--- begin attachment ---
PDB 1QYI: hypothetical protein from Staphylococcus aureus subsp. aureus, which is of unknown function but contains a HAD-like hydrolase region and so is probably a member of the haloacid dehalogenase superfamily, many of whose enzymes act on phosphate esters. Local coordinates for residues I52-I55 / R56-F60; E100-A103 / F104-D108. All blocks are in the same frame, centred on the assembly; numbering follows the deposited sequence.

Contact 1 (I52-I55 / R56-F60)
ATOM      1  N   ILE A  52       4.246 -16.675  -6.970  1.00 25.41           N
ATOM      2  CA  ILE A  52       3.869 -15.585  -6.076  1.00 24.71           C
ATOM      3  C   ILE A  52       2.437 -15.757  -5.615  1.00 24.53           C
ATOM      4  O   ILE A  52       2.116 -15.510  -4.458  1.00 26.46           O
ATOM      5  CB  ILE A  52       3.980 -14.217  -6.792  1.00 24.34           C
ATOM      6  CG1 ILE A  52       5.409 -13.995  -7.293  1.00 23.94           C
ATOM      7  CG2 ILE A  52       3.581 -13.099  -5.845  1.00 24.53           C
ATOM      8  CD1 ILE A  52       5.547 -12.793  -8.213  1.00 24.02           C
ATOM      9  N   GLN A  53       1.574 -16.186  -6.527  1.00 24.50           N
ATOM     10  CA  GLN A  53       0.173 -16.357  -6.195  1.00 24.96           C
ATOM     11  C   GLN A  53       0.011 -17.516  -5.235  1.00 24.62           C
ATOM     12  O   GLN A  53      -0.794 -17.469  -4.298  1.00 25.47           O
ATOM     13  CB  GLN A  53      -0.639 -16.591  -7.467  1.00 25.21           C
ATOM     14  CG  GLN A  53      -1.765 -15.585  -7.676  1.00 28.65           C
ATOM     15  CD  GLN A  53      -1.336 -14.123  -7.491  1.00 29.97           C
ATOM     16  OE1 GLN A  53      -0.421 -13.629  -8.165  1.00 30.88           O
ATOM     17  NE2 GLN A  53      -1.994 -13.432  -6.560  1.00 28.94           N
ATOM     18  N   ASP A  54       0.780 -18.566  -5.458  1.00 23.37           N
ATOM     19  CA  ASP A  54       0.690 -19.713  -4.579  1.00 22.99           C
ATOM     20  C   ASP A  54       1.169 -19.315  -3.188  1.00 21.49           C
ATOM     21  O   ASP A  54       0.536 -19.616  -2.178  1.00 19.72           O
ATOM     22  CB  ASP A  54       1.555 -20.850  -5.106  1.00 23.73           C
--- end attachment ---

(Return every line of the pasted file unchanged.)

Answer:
PDB 1QYI: hypothetical protein from Staphylococcus aureus subsp. aureus, which is of unknown function but contains a HAD-like hydrolase region and so is probably a member of the haloacid dehalogenase superfamily, many of whose enzymes act on phosphate esters. Local coordinates for residues I52-I55 / R56-F60; E100-A103 / F104-D108. All blocks are in the same frame, centred on the assembly; numbering follows the deposited sequence.

Contact 1 (I52-I55 / R56-F60)
ATOM      1  N   ILE A  52       4.246 -16.675  -6.970  1.00 25.41           N
ATOM      2  CA  ILE A  52       3.869 -15.585  -6.076  1.00 24.71           C
ATOM      3  C   ILE A  52       2.437 -15.757  -5.615  1.00 24.53           C
ATOM      4  O   ILE A  52       2.116 -15.510  -4.458  1.00 26.46           O
ATOM      5  CB  ILE A  52       3.980 -14.217  -6.792  1.00 24.34           C
ATOM      6  CG1 ILE A  52       5.409 -13.995  -7.293  1.00 23.94           C
ATOM      7  CG2 ILE A  52       3.581 -13.099  -5.845  1.00 24.53           C
ATOM      8  CD1 ILE A  52       5.547 -12.793  -8.213  1.00 24.02           C
ATOM      9  N   GLN A  53       1.574 -16.186  -6.527  1.00 24.50           N
ATOM     10  CA  GLN A  53       0.173 -16.357  -6.195  1.00 24.96           C
ATOM     11  C   GLN A  53       0.011 -17.516  -5.235  1.00 24.62           C
ATOM     12  O   GLN A  53      -0.794 -17.469  -4.298  1.00 25.47           O
ATOM     13  CB  GLN A  53      -0.639 -16.591  -7.467  1.00 25.21           C
ATOM     14  CG  GLN A  53      -1.765 -15.585  -7.676  1.00 28.65           C
ATOM     15  CD  GLN A  53      -1.336 -14.123  -7.491  1.00 29.97           C
ATOM     16  OE1 GLN A  53      -0.421 -13.629  -8.165  1.00 30.88           O
ATOM     17  NE2 GLN A  53      -1.994 -13.432  -6.560  1.00 28.94           N
ATOM     18  N   ASP A  54       0.780 -18.566  -5.458  1.00 23.37           N
ATOM     19  CA  ASP A  54       0.690 -19.713  -4.579  1.00 22.99           C
ATOM     20  C   ASP A  54       1.169 -19.315  -3.188  1.00 21.49           C
ATOM     21  O   ASP A  54       0.536 -19.616  -2.178  1.00 19.72           O
ATOM     22  CB  ASP A  54       1.555 -20.850  -5.106  1.00 23.73           C